Upon his return to America, the accolades continued as Morphy toured the major cities on his way home. At the University of the City of New York, on May 29, 1859, John Van Buren, son of President Martin Van Buren, ended a testimonial presentation by proclaiming, "Paul Morphy, Chess Champion of the World". In Boston, at a banquet attended by Henry Wadsworth Longfellow, Louis Agassiz, Boston mayor Frederic W. Lincoln Jr., and Harvard president James Walker, Dr. Oliver Wendell Holmes toasted "Paul Morphy, the World Chess Champion". Morphy's celebrity drew manufacturers who sought his endorsements, newspapers asked him to write chess columns, and a baseball club was named after him.[citation needed]

Abandonment of chess[edit]

Having vanquished virtually all serious opposition, Morphy reportedly declared that he would play no more matches without giving odds of pawn and move.[20] After returning home in late 1859, he retired from active chess competition.[21][22][5][6] Morphy's embryonic law career was disrupted in 1861 by the outbreak of the American Civil War. His brother Edward had at the very start joined the army of the Confederacy, whereas his mother and sisters emigrated to Paris.[23] Morphy's Civil War service is a rather gray area. David Lawson states "it may be that he was on Beauregard's staff (Confederate Army) for a short while and that he had been seen at Manassas as had been reported" (Pride and Sorrow, pp. 268–9). Lawson also recounts a story by a resident of Richmond in 1861 who describes Morphy as then being "an officer on Beauregard's staff." Other sources indicate that general Pierre Beauregard considered Morphy unqualified, but that Morphy had indeed applied to him.[24] During the war he lived partly in New Orleans and partly abroad, spending time in Havana (1862, 1864)[25] and Paris (1863).[26]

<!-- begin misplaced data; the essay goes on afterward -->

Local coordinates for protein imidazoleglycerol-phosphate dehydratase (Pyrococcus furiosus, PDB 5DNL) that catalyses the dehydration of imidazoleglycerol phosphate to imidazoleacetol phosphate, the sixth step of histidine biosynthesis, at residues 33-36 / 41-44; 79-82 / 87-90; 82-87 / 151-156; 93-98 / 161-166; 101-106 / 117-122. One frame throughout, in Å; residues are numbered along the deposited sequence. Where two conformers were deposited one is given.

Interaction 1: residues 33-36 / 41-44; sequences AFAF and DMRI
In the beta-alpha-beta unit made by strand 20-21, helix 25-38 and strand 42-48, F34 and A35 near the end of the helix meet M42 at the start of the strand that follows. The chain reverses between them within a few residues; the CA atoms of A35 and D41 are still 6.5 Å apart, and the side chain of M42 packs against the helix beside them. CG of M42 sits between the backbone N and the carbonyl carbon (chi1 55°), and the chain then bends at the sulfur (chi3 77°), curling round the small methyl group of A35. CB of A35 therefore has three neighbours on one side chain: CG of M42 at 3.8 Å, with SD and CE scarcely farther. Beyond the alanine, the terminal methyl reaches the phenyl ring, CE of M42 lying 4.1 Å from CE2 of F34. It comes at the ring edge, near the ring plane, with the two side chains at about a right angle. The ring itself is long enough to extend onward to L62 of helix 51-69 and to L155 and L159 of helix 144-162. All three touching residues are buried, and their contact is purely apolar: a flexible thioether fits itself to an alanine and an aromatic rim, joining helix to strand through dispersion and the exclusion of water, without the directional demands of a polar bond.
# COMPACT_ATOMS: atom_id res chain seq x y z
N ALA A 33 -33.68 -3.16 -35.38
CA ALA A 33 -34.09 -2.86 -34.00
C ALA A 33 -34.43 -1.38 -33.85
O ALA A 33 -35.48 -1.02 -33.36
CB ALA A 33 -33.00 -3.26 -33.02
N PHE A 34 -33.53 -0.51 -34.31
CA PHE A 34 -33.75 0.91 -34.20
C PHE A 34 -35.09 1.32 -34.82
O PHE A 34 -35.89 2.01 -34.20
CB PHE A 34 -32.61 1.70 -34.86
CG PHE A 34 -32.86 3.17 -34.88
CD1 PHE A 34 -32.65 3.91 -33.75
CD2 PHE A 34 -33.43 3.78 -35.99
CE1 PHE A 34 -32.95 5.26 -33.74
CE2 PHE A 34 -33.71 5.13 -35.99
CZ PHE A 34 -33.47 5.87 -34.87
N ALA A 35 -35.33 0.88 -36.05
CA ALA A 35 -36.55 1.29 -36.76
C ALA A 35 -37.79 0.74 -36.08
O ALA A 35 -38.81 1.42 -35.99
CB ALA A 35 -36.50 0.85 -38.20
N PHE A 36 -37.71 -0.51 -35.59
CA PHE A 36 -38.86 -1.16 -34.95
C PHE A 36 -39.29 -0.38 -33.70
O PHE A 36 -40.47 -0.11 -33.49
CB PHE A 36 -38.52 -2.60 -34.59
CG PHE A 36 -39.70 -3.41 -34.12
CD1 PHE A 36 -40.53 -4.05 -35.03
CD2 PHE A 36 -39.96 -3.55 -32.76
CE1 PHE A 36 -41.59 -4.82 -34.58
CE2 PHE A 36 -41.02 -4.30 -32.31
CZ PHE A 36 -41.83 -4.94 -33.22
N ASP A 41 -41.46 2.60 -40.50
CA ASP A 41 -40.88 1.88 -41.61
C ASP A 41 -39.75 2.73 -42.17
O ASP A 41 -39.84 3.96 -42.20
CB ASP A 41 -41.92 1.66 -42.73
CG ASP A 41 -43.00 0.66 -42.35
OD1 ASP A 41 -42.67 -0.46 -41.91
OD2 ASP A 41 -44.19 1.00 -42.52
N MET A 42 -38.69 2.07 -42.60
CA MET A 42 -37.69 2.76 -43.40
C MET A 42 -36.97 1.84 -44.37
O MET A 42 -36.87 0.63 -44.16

Morphy was unable to successfully build a law practice after the war ended in 1865.[27] His attempts to open a law office failed; when he had visitors, they invariably wanted to talk about chess, not their legal affairs.[28] Financially secure thanks to his family's fortune, Morphy essentially spent the rest of his life in idleness. Asked by admirers to return to chess competition, he refused. He did attend the New York Tournament of 1883[citation needed] and met world champion Wilhelm Steinitz (who had tried unsuccessfully to get Morphy to agree to a match in the 1860s) in New Orleans, but declined to discuss chess with him.[29]

In accord with the prevailing sentiment of the time, Morphy esteemed chess only as an amateur activity, considering the game unworthy of pursuit as a serious occupation.[30] Chess professionals were viewed in the same light as professional gamblers. It was not until decades later that the age of the professional chess player arrived.[31]

Some authors claim Morphy "arranged women's shoes into a semi-circle around his bed,"[32] and that he died in his bath "surrounded by women's shoes".[33] Edward Winter contends that this is not chess history but merely "lurid figments" stemming from a booklet written by Morphy's niece, Regina Morphy-Voitier.[34] She wrote:

Now we come to the room which Paul Morphy occupied, and which was separated from his mother's by a narrow hall. Morphy's room was always kept in perfect order, for he was very particular and neat, yet this room had a peculiar aspect and at once struck the visitor as such, for Morphy had a dozen or more pairs of shoes of all kinds which he insisted in keeping arranged in a semi-circle in the middle of the room, explaining with his sarcastic smile that in this way, he could at once lay his hands on the particular pair he desired to wear. In a huge porte-manteau he kept all his clothes which were at all times neatly pressed and creased.